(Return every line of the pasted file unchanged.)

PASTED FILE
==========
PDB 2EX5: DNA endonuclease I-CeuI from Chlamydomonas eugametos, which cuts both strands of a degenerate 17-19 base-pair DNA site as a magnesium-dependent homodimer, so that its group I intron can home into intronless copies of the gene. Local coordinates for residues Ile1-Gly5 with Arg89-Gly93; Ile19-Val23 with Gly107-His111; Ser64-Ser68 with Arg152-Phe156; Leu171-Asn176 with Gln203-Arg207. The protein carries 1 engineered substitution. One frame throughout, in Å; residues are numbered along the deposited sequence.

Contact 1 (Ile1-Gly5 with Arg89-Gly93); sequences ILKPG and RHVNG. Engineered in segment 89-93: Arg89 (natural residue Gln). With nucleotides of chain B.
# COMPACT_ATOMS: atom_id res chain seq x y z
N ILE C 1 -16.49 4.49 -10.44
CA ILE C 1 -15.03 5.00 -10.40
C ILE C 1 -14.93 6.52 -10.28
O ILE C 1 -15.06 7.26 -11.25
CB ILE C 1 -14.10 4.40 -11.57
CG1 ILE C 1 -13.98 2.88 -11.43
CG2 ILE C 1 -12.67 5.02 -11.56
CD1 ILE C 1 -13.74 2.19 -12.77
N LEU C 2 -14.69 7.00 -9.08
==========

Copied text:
PDB 2EX5: DNA endonuclease I-CeuI from Chlamydomonas eugametos, which cuts both strands of a degenerate 17-19 base-pair DNA site as a magnesium-dependent homodimer, so that its group I intron can home into intronless copies of the gene. Local coordinates for residues Ile1-Gly5 with Arg89-Gly93; Ile19-Val23 with Gly107-His111; Ser64-Ser68 with Arg152-Phe156; Leu171-Asn176 with Gln203-Arg207. The protein carries 1 engineered substitution. One frame throughout, in Å; residues are numbered along the deposited sequence.

Contact 1 (Ile1-Gly5 with Arg89-Gly93); sequences ILKPG and RHVNG. Engineered in segment 89-93: Arg89 (natural residue Gln). With nucleotides of chain B.
# COMPACT_ATOMS: atom_id res chain seq x y z
N ILE C 1 -16.49 4.49 -10.44
CA ILE C 1 -15.03 5.00 -10.40
C ILE C 1 -14.93 6.52 -10.28
O ILE C 1 -15.06 7.26 -11.25
CB ILE C 1 -14.10 4.40 -11.57
CG1 ILE C 1 -13.98 2.88 -11.43
CG2 ILE C 1 -12.67 5.02 -11.56
CD1 ILE C 1 -13.74 2.19 -12.77
N LEU C 2 -14.69 7.00 -9.08